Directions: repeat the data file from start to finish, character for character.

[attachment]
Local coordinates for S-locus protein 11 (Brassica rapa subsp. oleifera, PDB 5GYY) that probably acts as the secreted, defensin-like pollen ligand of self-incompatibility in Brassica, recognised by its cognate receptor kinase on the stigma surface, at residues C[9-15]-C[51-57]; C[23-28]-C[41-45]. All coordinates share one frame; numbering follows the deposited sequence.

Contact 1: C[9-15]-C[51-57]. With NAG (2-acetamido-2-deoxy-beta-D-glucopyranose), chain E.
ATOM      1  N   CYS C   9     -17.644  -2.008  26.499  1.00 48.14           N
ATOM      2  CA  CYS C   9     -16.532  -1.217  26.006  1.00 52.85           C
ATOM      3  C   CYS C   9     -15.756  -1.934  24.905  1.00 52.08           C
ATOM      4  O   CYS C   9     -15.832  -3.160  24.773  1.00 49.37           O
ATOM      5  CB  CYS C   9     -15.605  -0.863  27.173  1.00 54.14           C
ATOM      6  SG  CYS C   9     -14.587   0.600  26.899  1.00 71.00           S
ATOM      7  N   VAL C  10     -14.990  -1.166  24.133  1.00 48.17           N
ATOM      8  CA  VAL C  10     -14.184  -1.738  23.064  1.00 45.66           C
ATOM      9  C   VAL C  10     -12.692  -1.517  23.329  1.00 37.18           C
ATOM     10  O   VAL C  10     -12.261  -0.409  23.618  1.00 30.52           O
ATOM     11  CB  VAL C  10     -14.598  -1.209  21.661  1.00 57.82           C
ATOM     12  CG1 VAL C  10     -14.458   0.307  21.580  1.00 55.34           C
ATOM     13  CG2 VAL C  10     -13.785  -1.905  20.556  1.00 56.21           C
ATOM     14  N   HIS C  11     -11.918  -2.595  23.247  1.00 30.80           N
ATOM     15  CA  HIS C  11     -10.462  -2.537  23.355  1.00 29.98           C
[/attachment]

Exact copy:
Local coordinates for S-locus protein 11 (Brassica rapa subsp. oleifera, PDB 5GYY) that probably acts as the secreted, defensin-like pollen ligand of self-incompatibility in Brassica, recognised by its cognate receptor kinase on the stigma surface, at residues C[9-15]-C[51-57]; C[23-28]-C[41-45]. All coordinates share one frame; numbering follows the deposited sequence.

Contact 1: C[9-15]-C[51-57]. With NAG (2-acetamido-2-deoxy-beta-D-glucopyranose), chain E.
ATOM      1  N   CYS C   9     -17.644  -2.008  26.499  1.00 48.14           N
ATOM      2  CA  CYS C   9     -16.532  -1.217  26.006  1.00 52.85           C
ATOM      3  C   CYS C   9     -15.756  -1.934  24.905  1.00 52.08           C
ATOM      4  O   CYS C   9     -15.832  -3.160  24.773  1.00 49.37           O
ATOM      5  CB  CYS C   9     -15.605  -0.863  27.173  1.00 54.14           C
ATOM      6  SG  CYS C   9     -14.587   0.600  26.899  1.00 71.00           S
ATOM      7  N   VAL C  10     -14.990  -1.166  24.133  1.00 48.17           N
ATOM      8  CA  VAL C  10     -14.184  -1.738  23.064  1.00 45.66           C
ATOM      9  C   VAL C  10     -12.692  -1.517  23.329  1.00 37.18           C
ATOM     10  O   VAL C  10     -12.261  -0.409  23.618  1.00 30.52           O
ATOM     11  CB  VAL C  10     -14.598  -1.209  21.661  1.00 57.82           C
ATOM     12  CG1 VAL C  10     -14.458   0.307  21.580  1.00 55.34           C
ATOM     13  CG2 VAL C  10     -13.785  -1.905  20.556  1.00 56.21           C
ATOM     14  N   HIS C  11     -11.918  -2.595  23.247  1.00 30.80           N
ATOM     15  CA  HIS C  11     -10.462  -2.537  23.355  1.00 29.98           C